Hydraulic drives once held great promise for utility scale wind turbines because they allowed getting rid of the troublesome gearbox, a giant step toward greater reliability. The cost of power is one deciding factor, so few large hydraulic drives were built. One exception, Mitsubishi’s Sea Angel in Japan, is slated for launch this year.
But there are good reasons to give hydraulic drives a closer second look. “For instance, there is some compressibility in the fluid that prevents shock loading to the generator,” says University of Minnesota and Mechanical Engineering Professor Kim Stelson. “And hydraulics equipment is lighter than the conventional equipment it replaces. Also, control is somewhat simplified. Controls in a conventional turbine are based on torque, a quantity that can be difficult to measure, although it can be approximated with current. But in a hydraulic transmission you measure it with pressure from the pump and that is more convenient.” Also, costly power inverters could be eliminated.
OK, but if utility scale turbines are not the ideal short term opportunity, what is? “Many companies make small wind turbines that output less than 100 kW, but the mid-wind category, 100 to 1,000 kW, is an under-served sector and hence provides greatest opportunity.” He adds that NREL engineers confirm his analysis.
Furthermore, variable wind power on the utility grid means the utilities have to consider upgrading transmission lines and storage issues because of the variable nature of renewable energy. “But for applications such as rural electric cooperatives, factories, farms, and hospitals with favorable wind, it is possible to economically generate power and use it immediately so it’s not put back into the grid. This lessens demand and grid load,” says Stelson.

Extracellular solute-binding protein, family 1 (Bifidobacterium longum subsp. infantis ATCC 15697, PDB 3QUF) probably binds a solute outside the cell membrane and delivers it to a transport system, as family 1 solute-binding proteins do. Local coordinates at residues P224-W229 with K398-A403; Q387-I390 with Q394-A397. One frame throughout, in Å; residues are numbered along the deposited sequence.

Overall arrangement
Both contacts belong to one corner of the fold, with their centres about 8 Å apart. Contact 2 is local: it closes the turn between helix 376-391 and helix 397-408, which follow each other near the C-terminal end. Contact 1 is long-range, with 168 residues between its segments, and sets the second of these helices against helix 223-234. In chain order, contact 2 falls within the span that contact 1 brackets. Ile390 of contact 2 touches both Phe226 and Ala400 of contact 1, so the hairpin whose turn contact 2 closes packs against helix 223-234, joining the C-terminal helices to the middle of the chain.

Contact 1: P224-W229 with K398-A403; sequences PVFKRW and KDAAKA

To take advantage of recent developments, Stelson and post-doctoral student Feng Wang have been working on a test stand that will allow examining hydraulic devices and control algorithms for midsized turbines.
After several years of research, Stelson’s team now focuses on testing and developing a hydrostatic drive train, one that uses a constant-volume pump to drive a variable-volume motor to turn the generator. Initial tests also found that an accumulator – a hydraulic device that allows capturing pressurized fluid when the system does not need it – lets the system increase annual energy output by about 4%.
Stelson adds that the highest power hydraulic pump commercially available is rated at 800 kW, the high side of the mid-range target. Anything above that is custom. The company Hagglunds, a subsidiary of Bosch Rexroth, makes that large a hydraulic motor, and with a minor modification, it can be driven by a turbine rotor as a pump.
“To increase efficiency we are beginning to investigate hydro-mechanical transmissions. A novel hydro-mechanical design is being developed in cooperation with an Australia company, Mathers Hydraulics,” says Stelson.
The test platform is not quite complete. “We have to build a few fixtures and should be announcing its opening about the time you publish this,” he says. The modular test platform will let the team examine different control algorithms and components, and different operating conditions. An electric motor simulates rotor torque. And placing one hydrostatic drive inside another allows directing output power of one to the input of the other. As a result, the laboratory only needs to buy power to overcome inefficiencies. That allows, for example, testing a 250-kW transmission with a 50 kW electric motor.
What’s next? Testing opens a new frontier, says Stelson. “We’ll also test fluids and eventually make comparisons with the new hydro-mechanical drive we are developing with Mathers.” WPE